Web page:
“Both parties need to win in a good deal,” said Braun. “My dad taught me that understanding what market rents truly are and the costs to operate the product type within a given market are truly what protects your downside. He always said, `Don’t worry about the listed price — offer what you think it’s worth.’”
Those guidelines served him well in his work as an analyst in the Leveraged Finance group for Banc of America Securities (now Bank of America Merrill Lynch) in New York, after graduating from the University of Texas with an undergraduate degree in finance. But Braun missed Texas and the intriguing way deals come together here. He believed that with hard work and his many relationships he’d formed growing up in Houston and at the University of Texas, that he could bring something new.
“I got great experience working in investment banking, but my next step was that I wanted to start a career and I felt like I needed an apprenticeship,” said Braun, 42. “I wanted a mentor who was smart and who cared about my development. With that, I thought who better than my dad?”
He returned to Houston and joined his dad’s firm in 2003, ready to learn management strategies and help grow the family business.
“We were only able to buy one property a year until 2010, as my dad preached that things were too expensive and we were heading for a serious downturn,” he said. “Dad had a tenacious approach to property management and showed me how if we built slowly, managing our downside, the upside would come.”
The younger Braun cut his teeth in the downturn, and the hardships of that time served to make him scrappy. Eight days after they closed on their first office purchase, Atrium I and II at 5909 and 5959 West Loop South, Hurricane Ike hit and blew the roofs off.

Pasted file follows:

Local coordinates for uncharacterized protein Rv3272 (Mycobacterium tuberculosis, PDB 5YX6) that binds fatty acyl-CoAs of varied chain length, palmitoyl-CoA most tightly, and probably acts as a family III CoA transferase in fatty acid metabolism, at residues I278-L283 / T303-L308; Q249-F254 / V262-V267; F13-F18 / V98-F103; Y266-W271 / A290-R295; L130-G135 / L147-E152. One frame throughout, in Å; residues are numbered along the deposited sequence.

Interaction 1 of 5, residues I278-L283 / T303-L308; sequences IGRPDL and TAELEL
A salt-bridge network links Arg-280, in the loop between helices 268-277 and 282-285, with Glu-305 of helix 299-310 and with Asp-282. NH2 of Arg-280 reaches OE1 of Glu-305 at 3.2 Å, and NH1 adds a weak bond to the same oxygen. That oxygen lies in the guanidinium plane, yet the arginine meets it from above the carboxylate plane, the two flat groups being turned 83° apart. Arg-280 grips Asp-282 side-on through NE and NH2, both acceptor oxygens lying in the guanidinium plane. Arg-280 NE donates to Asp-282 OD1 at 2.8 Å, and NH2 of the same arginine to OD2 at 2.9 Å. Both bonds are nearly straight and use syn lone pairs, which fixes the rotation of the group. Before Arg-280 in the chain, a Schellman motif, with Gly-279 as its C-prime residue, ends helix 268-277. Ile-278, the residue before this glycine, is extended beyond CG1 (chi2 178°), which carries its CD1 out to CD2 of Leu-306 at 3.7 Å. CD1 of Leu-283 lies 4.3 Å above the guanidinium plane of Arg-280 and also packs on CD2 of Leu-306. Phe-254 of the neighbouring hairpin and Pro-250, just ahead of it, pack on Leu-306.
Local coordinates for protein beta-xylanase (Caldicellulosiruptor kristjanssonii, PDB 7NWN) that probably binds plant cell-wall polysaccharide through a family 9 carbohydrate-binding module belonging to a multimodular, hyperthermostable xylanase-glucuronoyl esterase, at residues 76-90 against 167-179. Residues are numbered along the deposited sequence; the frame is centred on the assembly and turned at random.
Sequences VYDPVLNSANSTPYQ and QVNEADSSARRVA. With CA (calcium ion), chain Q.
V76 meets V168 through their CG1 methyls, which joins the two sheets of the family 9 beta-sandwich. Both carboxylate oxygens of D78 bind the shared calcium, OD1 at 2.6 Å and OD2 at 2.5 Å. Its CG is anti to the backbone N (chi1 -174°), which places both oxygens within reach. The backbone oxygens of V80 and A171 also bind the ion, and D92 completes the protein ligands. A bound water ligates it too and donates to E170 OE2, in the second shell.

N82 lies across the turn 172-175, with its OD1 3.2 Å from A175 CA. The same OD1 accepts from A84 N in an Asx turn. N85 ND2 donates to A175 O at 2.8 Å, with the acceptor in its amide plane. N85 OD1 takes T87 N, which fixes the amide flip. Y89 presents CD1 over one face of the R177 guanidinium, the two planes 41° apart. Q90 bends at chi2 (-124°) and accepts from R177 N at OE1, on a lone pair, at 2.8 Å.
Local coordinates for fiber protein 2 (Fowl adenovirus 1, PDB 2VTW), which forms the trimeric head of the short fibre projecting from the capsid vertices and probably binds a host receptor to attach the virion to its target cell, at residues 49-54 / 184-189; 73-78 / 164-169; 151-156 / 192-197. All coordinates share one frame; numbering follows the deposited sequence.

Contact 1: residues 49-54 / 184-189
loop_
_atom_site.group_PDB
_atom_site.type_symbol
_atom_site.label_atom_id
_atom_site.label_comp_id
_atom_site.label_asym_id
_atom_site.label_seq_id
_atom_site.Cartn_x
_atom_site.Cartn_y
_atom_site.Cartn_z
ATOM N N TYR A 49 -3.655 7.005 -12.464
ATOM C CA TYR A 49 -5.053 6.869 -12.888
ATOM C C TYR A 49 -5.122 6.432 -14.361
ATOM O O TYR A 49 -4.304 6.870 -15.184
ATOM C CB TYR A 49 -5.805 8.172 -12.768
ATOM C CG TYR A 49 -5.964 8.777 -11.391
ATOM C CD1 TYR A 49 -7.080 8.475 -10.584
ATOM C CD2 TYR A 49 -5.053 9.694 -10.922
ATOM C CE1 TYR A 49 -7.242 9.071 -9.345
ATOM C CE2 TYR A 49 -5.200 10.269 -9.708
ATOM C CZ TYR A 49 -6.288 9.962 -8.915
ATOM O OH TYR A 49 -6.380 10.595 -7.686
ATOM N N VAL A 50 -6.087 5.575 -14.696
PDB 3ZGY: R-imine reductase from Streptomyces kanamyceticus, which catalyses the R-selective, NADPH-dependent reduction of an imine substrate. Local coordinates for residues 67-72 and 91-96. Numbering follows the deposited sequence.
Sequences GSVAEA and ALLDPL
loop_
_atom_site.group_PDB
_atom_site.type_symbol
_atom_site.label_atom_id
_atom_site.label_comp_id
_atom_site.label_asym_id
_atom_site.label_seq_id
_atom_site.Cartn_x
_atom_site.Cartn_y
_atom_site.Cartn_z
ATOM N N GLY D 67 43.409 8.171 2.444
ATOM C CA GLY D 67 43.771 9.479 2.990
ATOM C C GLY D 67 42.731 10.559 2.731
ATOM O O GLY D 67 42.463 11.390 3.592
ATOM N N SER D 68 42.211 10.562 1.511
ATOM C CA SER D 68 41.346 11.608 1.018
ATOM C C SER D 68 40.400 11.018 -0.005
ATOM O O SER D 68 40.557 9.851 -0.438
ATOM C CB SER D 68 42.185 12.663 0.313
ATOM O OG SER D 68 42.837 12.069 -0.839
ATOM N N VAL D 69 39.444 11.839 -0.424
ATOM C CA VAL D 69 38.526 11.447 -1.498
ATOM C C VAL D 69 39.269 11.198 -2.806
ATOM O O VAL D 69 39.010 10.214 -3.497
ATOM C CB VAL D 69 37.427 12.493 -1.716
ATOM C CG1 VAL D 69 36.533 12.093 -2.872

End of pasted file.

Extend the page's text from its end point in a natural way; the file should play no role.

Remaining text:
“We went under contract on 5909 and 5959 West Loop South — the largest deal we ever bought by a mile — in January 2008,” Braun said. “It was a contrarian play because it was super management intensive, with 127 tenants, mainly mom-and-pop offices, and doctors’ offices that had been there for years. Within eight days (of closing in September 2008), Hurricane Ike hit. We lost power and water throughout the buildings.”
He and an associate helped guide tenants up and down the stairs in the dark. “We got an MBA in Class B office buildings and it made us tougher.”
Braun Enterprises began selling its office and industrial holdings in 2013 and shifted its acquisition strategy to focus on Inner Loop properties suited for retail development and redevelopment. Consistent with Gabriel and Dan’s contrarian philosophy, the company implemented an acquisition approach focused on sites and buildings that the market generally viewed as tear downs.
Braun said that when the firm purchased the former site of Harold's in the Heights, now home to Harold's Restaurant and Tap Room, he promised the then-owners, the Wiesenthal family, that his company would make the building something special.
“We had a vision for 19th Street,” he said. “I could see that it could become something similar to South Congress in Austin.”
Michael Wiesenthal said he will never forget how wonderful the Brauns were throughout the process.